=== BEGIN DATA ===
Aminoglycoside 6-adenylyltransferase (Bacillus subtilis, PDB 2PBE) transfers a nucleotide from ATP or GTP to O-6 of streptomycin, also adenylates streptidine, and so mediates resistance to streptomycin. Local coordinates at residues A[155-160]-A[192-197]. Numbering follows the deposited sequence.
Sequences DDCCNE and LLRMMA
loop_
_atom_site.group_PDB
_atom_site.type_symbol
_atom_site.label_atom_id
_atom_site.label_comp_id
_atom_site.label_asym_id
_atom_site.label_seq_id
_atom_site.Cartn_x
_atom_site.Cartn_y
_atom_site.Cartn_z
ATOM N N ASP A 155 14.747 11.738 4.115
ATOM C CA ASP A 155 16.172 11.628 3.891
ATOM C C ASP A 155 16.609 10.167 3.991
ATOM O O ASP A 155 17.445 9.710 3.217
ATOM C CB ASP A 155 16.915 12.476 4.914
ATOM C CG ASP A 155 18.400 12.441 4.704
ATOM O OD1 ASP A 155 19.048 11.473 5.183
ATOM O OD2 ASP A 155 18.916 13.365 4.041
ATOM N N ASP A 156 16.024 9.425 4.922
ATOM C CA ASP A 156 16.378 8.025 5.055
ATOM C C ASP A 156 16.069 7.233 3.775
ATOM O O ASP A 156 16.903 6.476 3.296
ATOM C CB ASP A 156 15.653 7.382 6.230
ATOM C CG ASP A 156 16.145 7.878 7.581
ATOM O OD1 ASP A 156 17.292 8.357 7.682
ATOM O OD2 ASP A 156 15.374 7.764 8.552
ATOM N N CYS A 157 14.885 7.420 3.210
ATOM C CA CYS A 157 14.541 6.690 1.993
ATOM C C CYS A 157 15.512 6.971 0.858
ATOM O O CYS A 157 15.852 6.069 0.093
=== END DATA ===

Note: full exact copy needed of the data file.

Aminoglycoside 6-adenylyltransferase (Bacillus subtilis, PDB 2PBE) transfers a nucleotide from ATP or GTP to O-6 of streptomycin, also adenylates streptidine, and so mediates resistance to streptomycin. Local coordinates at residues A[155-160]-A[192-197]. Numbering follows the deposited sequence.
Sequences DDCCNE and LLRMMA
loop_
_atom_site.group_PDB
_atom_site.type_symbol
_atom_site.label_atom_id
_atom_site.label_comp_id
_atom_site.label_asym_id
_atom_site.label_seq_id
_atom_site.Cartn_x
_atom_site.Cartn_y
_atom_site.Cartn_z
ATOM N N ASP A 155 14.747 11.738 4.115
ATOM C CA ASP A 155 16.172 11.628 3.891
ATOM C C ASP A 155 16.609 10.167 3.991
ATOM O O ASP A 155 17.445 9.710 3.217
ATOM C CB ASP A 155 16.915 12.476 4.914
ATOM C CG ASP A 155 18.400 12.441 4.704
ATOM O OD1 ASP A 155 19.048 11.473 5.183
ATOM O OD2 ASP A 155 18.916 13.365 4.041
ATOM N N ASP A 156 16.024 9.425 4.922
ATOM C CA ASP A 156 16.378 8.025 5.055
ATOM C C ASP A 156 16.069 7.233 3.775
ATOM O O ASP A 156 16.903 6.476 3.296
ATOM C CB ASP A 156 15.653 7.382 6.230
ATOM C CG ASP A 156 16.145 7.878 7.581
ATOM O OD1 ASP A 156 17.292 8.357 7.682
ATOM O OD2 ASP A 156 15.374 7.764 8.552
ATOM N N CYS A 157 14.885 7.420 3.210
ATOM C CA CYS A 157 14.541 6.690 1.993
ATOM C C CYS A 157 15.512 6.971 0.858
ATOM O O CYS A 157 15.852 6.069 0.093